I was recently asked to recommend a book or two to a first year college student. She is interested in reading literature (classics) and, though many titles were on the tip of my tongue, I paused before making a recommendation.
Without knowing what she has already read and the degree of difficulty she is prepared for, selecting an appropriate recommendation is tricky. If she is already “a reader” dedicated to pursuing literature in the future, then any literature recommendation would do. However, if she is testing the literary waters and needs a book to draw her in then this recommendation is potentially important.
The goal of recommending a good piece of literature to a young person is double. Just like any recommendation, you want to suggest something that will bring pleasure, excitement and joy. Additionally, you want to open the reader’s eyes to the styles and voices that are so richly diverse across the spectrum of literature. You want to show them something special; something they will like and learn from.
What books can do this?
The natural criteria to consider in this situation are length and style.
The literary novel that we choose should not be over 500 pages (Anna Karenina & The Brother’s Karamazov are out of consideration).
The style of the novel should be engaging and inventive – to a degree. We don’t want throw our young reader into the extremely stylized, linguistic thicket of Joyce. Nor do we want to send our reader back to the Romantic era that she has almost certainly encountered already in high school. Hawthorne, Twain and Melville are off the list.
Another concern regarding style cuts the opposite way. We want to avoid the writers who eschew theme and character in favor of a narrow focus on story. These will be too close to “popular” or pulp fiction.
There are, of course, a number of writers of literature who have experimented with plot driven, action-and-dialogue oriented novels. And there is certainly merit in that endeavor. Our goal, however, is to expand our reader’s view of what a book can do, not confuse our reader as to whether or not a particular novel is literature or pulp.
This means that Phillip Roth is out of consideration.
What books fit these criteria? Five Recommended Novels for Someone Entering College
Having narrowed down a body of literature to choose from, we still have a very rich array of novels to recommend. Each of the following works of literature can claim to the title of “classic” and each is remarkable for clarity and originality of style: OneHundred Years of Solitude (Gabriel Garcia Marquez); As I Lay Dying (William Faulkner); The Bell Jar (Sylvia Plath); The Great Gatsby (F. Scott Fitzgerald); The Sun Also Rises (Ernest Hemingway).
These novels are eye-opening. The genius of the style in each of these works is very much on display, but these books do more than show us new ways sentences can be written. They show us how flexible literature and story-telling can be. These novels show us how stories can engage the intellect, the imagination and the emotions all at the same time and on the same page.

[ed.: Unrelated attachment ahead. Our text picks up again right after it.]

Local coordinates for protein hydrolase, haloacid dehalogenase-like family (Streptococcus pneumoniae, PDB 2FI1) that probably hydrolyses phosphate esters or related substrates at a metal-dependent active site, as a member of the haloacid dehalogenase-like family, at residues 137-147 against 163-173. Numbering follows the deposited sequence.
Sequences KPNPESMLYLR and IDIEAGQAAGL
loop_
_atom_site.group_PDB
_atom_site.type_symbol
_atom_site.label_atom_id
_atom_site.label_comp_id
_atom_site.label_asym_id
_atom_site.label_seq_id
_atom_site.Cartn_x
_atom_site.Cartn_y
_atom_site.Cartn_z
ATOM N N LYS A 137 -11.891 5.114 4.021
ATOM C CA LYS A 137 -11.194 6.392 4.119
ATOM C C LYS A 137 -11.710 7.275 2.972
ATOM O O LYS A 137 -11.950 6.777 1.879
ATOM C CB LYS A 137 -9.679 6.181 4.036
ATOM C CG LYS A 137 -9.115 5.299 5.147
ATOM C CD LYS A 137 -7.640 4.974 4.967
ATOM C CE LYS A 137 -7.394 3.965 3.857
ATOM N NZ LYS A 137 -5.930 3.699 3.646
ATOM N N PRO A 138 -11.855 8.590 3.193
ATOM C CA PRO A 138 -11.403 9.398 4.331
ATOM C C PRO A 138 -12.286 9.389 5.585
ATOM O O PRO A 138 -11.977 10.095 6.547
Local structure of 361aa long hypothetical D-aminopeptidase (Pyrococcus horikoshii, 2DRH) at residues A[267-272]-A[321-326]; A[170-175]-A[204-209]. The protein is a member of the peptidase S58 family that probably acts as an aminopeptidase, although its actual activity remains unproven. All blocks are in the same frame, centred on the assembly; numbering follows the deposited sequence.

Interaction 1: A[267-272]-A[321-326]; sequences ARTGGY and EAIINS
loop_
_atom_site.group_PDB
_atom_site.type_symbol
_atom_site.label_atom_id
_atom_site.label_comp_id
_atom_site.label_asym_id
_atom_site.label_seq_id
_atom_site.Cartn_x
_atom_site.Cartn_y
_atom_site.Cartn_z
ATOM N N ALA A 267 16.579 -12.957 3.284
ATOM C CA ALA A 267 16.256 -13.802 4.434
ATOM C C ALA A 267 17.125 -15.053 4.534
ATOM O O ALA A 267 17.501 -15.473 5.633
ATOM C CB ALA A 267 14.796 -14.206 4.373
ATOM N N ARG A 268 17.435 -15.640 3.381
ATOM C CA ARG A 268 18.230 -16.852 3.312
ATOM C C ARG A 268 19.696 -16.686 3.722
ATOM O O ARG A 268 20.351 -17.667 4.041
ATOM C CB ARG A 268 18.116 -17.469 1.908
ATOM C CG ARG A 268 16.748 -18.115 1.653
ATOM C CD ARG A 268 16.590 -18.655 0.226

Adding to our reasons for recommending these particular books is the idea that these novels represent a narrowly focused yet substantial portion of the cannon of essential reading for educated adults in America.
What if our reader has already encountered these five literature recommendations?
High school programs differ from year to year and from neighborhood to neighborhood, so we don’t always know exactly what literature a high school graduate has read. In my case, the young lady who asked me for a literature recommendation has already read The Great Gatsby.
In addition to adjusting for what has already been read, a list of lesser known literature may hold special interest for readers looking to explore more literature as there will be no pre-formed notions about these novels. In recommending lesser known novels, we provide a chance for discovery (one of the surest methods to keep people reading).
An assortment of highly regarded but somewhat less than famous books could include the following: Giovanni’s Room (James Baldwin); Ask the Dust (John Fante); All the Kings Men (Robert Penn Warren); White Noise (Don DeLillo).
We could go yet another route and choose solid works by master novelists that are shorter than the big books those writers are known for. Here we might think about such writers as Tolstoy, Dostoyevsky, Pynchon, Joyce and even Steinbeck. Each of these writers produced important books that ran over 500 pages and sometimes over 1,000. Each of them also wrote shorter works which are very good and occasionally, as in the case of Steinbeck, better than the longer works.
A list of these short novels could look like this: Hadji Murad (Leo Tolstoy); Resurrection (Leo Tolstoy); The Idiot (Fyodor Dostoyevsky); A Portrait of the Artist as a Young Man (James Joyce); The Crying of Lot 49 (Thomas Pynchon); Tortilla Flats (John Steinbeck); Of Mice and Men (John Steinbeck).
Selecting literature recommendations for someone entering college is fun because there is so much territory yet unexplored. Yet, as with all good advice, we should be careful not to paint our own interests and values over those of the advisee.
That is why, after suggesting a couple of titles to the young lady who asked me for a recommendation, I ultimately encouraged her to read what she was planning to read anyway – East of Eden.
Though I feel East of Eden is not Steinbeck’s best work, I do remember liking the book when I read it for the first time when I was 19. I hope my reader will like it too…then keep reading.